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Epic series on small screen

By Xu Fan | China Daily | Updated: 2019-07-25 11:14
The 56-episode costume drama, Novoland: Eagle Flag, has become a hot topic among viewers after its Chinese mainland and overseas debuts last week.[Photo provided to China Daily]

Novoland, or jiu zhou (nine territories), was a kind of writing project that was launched by several writers on then popular literature website Qingyun in 2002 and has since become one of China's best-known fantasy franchises.

Yang was one of the project's initiators, and they wished to create their own fictional world featuring ancient Chinese aesthetics.

It was an ambitious idea back then as young writers conceived a wide range of aspects to "build" this fictional place, named Jiu Zhou, from its geographical landscapes to currency.

Novoland is about human beings coexisting with creatures who possess supernatural abilities rooted in Chinese mythology.

For instance, in Yang's story, Yu Ran, the female protagonist among the three young heroes, is depicted as a princess of a tribe that have wings and can fly. And Lyu Guichen, also one of the three, is the heir to a nomadic tribe leadership. He has inherited his family's unique genes that can transform him into an unbeatable warrior if he's angry.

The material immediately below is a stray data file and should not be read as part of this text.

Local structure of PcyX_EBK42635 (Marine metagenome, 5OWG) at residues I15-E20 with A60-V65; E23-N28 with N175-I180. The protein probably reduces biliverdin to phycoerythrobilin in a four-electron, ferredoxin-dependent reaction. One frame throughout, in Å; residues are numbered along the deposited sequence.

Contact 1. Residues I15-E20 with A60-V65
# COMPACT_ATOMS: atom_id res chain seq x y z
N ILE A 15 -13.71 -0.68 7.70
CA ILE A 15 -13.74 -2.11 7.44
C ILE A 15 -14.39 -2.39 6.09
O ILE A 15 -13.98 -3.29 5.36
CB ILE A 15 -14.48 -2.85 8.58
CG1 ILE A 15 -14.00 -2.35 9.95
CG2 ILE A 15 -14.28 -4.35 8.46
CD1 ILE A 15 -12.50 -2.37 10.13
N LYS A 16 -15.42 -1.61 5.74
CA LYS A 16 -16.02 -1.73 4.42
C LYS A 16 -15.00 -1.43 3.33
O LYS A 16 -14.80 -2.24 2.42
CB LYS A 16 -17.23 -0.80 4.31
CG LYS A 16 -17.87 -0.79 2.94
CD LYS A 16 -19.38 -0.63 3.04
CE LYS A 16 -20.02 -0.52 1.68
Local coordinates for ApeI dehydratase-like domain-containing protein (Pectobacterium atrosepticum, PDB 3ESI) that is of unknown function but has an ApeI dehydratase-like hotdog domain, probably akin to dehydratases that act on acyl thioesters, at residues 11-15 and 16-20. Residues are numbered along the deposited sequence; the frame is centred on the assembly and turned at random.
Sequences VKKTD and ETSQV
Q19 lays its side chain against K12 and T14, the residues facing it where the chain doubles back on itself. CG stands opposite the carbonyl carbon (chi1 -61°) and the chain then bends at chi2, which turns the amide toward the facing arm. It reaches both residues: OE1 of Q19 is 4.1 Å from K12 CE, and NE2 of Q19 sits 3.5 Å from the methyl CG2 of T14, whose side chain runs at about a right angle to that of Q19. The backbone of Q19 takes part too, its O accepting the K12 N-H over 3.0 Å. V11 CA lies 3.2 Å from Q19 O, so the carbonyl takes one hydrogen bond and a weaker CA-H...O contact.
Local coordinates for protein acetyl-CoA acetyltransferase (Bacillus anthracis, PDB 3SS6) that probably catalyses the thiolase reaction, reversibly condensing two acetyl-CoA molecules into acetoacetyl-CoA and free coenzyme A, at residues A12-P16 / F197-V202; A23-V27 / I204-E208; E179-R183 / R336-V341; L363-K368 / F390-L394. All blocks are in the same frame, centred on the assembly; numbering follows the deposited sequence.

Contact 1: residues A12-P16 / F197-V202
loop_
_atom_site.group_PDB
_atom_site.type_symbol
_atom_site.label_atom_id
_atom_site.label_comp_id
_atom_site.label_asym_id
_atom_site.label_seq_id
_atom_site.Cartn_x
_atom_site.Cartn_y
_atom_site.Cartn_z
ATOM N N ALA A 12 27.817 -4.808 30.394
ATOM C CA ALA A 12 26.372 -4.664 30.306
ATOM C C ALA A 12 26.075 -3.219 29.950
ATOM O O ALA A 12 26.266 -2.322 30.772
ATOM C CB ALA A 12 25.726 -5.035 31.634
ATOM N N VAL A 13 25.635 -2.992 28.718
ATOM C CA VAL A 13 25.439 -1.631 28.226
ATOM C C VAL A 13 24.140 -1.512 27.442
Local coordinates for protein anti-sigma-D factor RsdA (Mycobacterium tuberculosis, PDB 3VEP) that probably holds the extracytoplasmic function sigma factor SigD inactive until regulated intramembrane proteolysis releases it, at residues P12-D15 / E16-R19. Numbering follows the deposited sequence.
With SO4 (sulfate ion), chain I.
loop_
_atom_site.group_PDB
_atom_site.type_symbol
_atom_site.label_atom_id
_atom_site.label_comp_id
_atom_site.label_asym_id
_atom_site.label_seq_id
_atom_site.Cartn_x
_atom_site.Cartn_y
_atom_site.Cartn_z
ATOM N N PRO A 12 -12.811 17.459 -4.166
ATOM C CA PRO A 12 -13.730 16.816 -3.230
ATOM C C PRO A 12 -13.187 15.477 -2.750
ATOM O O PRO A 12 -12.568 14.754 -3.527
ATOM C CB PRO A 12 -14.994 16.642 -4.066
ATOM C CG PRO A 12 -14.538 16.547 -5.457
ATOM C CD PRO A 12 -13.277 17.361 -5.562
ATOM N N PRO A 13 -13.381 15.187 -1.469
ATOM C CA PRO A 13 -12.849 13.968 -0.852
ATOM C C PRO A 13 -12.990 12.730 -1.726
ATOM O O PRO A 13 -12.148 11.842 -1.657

"I once felt so exhausted during the writing process that I took a nap on my computer's keyboard ... At one point I even doubted my decision to be a professional writer," Yang says.

But all his hard work has paid off. Thanks to his other popular works such as the Dragon Raja series and Shanghai Fortress, which has been adapted to be made into a star-studded film, Yang has been ranked as one of the country's highest-paid authors by the Chinese Writers' Rich List for a couple of times.

In 2015, Novoland: Eagle Flag (independently written by Yang) was published by People's Literature Publishing House, one of China's oldest and largest publishers, which symbolizes a recognition from the mainstream literature circle.

And in 2016, the Shanghai-based production company Linmon Pictures purchased the television adaptation rights of the novel.

"Every novelist wishes to see his (or her) works being brought to life. It is very thrilling for me," Yang says.

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